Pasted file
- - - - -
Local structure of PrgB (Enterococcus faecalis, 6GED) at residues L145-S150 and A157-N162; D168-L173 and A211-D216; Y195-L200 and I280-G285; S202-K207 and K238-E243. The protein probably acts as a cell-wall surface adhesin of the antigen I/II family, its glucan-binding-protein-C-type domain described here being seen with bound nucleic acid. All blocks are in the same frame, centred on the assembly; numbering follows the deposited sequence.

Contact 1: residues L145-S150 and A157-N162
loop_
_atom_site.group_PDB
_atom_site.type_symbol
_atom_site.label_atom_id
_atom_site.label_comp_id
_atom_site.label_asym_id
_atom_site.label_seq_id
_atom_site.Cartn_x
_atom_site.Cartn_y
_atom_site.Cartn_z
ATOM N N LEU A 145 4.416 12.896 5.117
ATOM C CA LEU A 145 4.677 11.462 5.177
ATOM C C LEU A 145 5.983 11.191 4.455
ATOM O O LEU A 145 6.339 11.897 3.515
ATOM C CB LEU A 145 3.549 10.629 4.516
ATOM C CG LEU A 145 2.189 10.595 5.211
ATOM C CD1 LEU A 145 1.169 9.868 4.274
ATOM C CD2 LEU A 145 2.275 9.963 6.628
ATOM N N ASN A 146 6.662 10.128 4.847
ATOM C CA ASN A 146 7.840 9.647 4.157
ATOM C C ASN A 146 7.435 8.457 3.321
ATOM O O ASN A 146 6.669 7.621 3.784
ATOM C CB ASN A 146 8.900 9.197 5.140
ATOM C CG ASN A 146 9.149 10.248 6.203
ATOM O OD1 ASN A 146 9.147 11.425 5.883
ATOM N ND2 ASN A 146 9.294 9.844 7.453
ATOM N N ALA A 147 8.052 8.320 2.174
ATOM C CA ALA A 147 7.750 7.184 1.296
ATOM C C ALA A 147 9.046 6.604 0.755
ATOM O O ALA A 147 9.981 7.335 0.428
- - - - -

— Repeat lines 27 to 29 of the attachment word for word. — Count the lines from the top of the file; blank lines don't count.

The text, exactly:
ATOM O OD1 ASN A 146 9.147 11.425 5.883
ATOM N ND2 ASN A 146 9.294 9.844 7.453
ATOM N N ALA A 147 8.052 8.320 2.174